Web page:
Abandoned and angry
Young people are often leaving care "distressed, anxious and angry" because of poor independent support, according to the children's commissioner for Wales.
Peter Clarke said he had received many calls from young people who are angry about the leaving care plans produced by their local authority and feel let down by their personal advisers.
"Not one of the young people felt that their personal advisers had represented their views or indeed had negotiated on their behalf," said Mr Clarke in his annual report, published last week.
"This role is meant to safeguard and promote the well-being and continued development of care-leavers."
Just 1 per cent of care-leavers go to university, and only a fifth of youngsters who left local authority care in Wales last year are now in full-time education. Just 2 per cent of those were able to access a student loan.
Jim Goddard, secretary of the Care Leavers' Association and someone who has been in care himself, said that personal advisers should be a key support.
"Young people leaving care at 16 or 17 have to think about becoming independent or doing A-levels, and a personal adviser can be useful as a befriender, someone they can turn to when they have important decisions to make.
"I know from speaking to care-leavers that they often feel abandoned and isolated - social workers, leaving-care workers and personal advisers are often unavailable to them. Many local authorities don't put a high priority on education. They are just happy if the young person isn't in trouble with the police.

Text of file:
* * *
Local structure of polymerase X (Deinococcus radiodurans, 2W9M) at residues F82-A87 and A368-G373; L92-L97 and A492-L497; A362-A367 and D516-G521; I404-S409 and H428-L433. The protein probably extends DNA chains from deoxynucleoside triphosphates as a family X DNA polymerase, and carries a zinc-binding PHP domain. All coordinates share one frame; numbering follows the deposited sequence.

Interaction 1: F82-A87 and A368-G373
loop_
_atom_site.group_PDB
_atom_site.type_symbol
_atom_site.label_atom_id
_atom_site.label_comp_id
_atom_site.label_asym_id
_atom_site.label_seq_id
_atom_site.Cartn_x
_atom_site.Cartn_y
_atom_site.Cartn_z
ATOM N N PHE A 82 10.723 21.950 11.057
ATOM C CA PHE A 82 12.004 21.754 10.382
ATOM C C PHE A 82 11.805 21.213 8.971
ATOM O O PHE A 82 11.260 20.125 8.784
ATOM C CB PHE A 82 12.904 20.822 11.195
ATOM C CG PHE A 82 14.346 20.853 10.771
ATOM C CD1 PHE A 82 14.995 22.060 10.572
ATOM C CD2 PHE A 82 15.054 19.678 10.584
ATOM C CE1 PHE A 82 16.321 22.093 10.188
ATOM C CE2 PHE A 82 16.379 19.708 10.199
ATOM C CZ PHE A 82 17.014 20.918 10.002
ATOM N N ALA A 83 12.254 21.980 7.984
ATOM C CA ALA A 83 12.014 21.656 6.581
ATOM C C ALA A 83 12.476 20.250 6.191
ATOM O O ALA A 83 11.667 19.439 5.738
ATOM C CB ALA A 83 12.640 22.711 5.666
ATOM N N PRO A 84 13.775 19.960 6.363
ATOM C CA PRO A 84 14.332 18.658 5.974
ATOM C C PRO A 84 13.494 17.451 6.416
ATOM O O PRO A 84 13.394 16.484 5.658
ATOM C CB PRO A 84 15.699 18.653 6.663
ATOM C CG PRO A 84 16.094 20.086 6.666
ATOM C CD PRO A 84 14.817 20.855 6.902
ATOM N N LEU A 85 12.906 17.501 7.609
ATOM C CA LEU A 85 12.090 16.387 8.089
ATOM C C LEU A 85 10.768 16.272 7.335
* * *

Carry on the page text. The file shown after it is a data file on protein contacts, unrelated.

"That's counted as a success for a looked-after child by some of them, but lack of qualifications would be seen as a failure by the family of someone not in care."
Wrexham council, however, prides itself on offering continued support to young people leaving its care and has just committed to providing job opportunities within its own departments. Eight work placements are being planned across the council, from parks to leisure centres.
Terry Garner, strategic director for children and young people, said:
"Young people who are looked-after face a number of barriers when leaving care in obtaining employment.
"As their corporate parent, and as the largest employer in Wrexham, we need to help these young people, and we're hoping they will get to sample two or three areas of work."
The council has also just passed a motion to give looked-after children the highest priority when it comes to school entry. Mr Garner, who is training to be a volunteer advocate for looked-after children, said support was crucial.
But in his annual report, children's commissioner Peter Clarke also criticised the lack of progress in developing an independent advocacy unit for looked-after children - something he recommended in 2003. He said provision remained "patchy with questionable independence and changes of provider".
In a speech responding to Mr Clarke's criticisms, Jane Davidson, education, lifelong learning and skills minister, said: "I believe we are making timely and demonstrable progress in this area.
"We now have national standards for advocacy. Vulnerable children, those in need, looked-after children and care-leavers have a statutory right to an advocacy service. There are new regulations and guidance for complaints in social services, and guidance on complaints arrangements in schools.
"In the summer we will consult on developing a new integrated advocacy model across health, social care and education."
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